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The paid sick days movement’s attention is focused once again on New York City — and there is no question that if a minimum paid sick days standard becomes the law in the Big Apple, it will be a game-changer for the movement as a whole.
On April 26, more than 200 advocates from 19 states and D.C. gathered in Washington, D.C. for the National Partnership’s third Paid Sick Days Summit.
On March 25, New York City Councilwoman Gale Brewer reintroduced New York City's Paid Sick Time Act in the City Council, with 34 of the City Council’s 51 members as co-sponsors. Advocates celebrated the bill's reintroduction with a thrilling and energizing rally at City Hall.
New analysis from the Institute for Women’s Policy Research (IWPR) provides support for what paid sick days advocates have long argued: lack of access to paid sick days means employees are more likely to go to work sick, spread contagious disease, prolong the effects of pandemic illness, and harm the public health.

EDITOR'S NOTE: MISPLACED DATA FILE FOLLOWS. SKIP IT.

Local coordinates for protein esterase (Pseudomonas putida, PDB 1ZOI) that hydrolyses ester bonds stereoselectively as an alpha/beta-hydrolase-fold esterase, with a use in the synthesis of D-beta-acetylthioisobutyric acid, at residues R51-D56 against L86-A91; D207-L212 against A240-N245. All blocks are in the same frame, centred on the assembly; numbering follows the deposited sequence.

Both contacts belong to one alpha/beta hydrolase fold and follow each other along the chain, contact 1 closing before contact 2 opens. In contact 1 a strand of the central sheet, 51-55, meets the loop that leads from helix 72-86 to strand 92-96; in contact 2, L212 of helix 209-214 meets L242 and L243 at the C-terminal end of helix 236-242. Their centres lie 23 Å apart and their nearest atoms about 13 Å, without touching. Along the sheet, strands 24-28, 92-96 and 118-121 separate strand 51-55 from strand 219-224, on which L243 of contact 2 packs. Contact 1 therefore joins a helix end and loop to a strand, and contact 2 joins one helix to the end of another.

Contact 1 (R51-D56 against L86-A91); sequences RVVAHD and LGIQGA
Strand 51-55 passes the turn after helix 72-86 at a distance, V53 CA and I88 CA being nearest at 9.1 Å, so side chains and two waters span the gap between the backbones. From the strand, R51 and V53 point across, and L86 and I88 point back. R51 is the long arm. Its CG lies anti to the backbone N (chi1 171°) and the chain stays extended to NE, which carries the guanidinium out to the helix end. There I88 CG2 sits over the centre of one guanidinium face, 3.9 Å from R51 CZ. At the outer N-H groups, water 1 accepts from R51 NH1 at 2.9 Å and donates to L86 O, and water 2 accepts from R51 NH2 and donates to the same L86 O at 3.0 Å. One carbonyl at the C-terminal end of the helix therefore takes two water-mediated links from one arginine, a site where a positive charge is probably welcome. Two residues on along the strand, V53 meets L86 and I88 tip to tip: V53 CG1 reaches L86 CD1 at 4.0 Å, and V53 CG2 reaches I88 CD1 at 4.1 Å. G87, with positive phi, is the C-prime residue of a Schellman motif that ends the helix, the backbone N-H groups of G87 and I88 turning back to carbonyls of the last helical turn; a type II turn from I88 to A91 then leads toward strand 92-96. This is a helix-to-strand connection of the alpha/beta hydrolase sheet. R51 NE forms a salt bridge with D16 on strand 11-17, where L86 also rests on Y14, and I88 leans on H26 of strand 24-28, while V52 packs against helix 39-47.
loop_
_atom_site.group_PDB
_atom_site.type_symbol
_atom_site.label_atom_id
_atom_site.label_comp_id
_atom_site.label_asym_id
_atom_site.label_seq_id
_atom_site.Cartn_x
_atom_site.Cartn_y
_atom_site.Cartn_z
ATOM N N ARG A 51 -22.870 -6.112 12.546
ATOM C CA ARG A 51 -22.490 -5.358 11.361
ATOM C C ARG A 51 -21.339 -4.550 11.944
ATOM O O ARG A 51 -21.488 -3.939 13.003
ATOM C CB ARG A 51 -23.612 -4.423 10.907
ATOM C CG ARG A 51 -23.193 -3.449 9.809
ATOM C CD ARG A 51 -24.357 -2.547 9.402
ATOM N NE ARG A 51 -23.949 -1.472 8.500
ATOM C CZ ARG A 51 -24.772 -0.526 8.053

In a recent speech before the staff of the U.S. Department of Labor, First Lady Michelle Obama emphasized the Obama administration’s support for the Healthy Families Act and other work and family policies.
Since its launch just this summer, New York City’s campaign for paid sick days has quickly become one of the most-watched in the country.
On Nov. 10, the Senate HELP Committee’s Subcommittee on Children and Families, chaired by Sen. Chris Dodd, hosted a hearing on H1N1 and paid sick days entitled “The Cost of Being Sick.”
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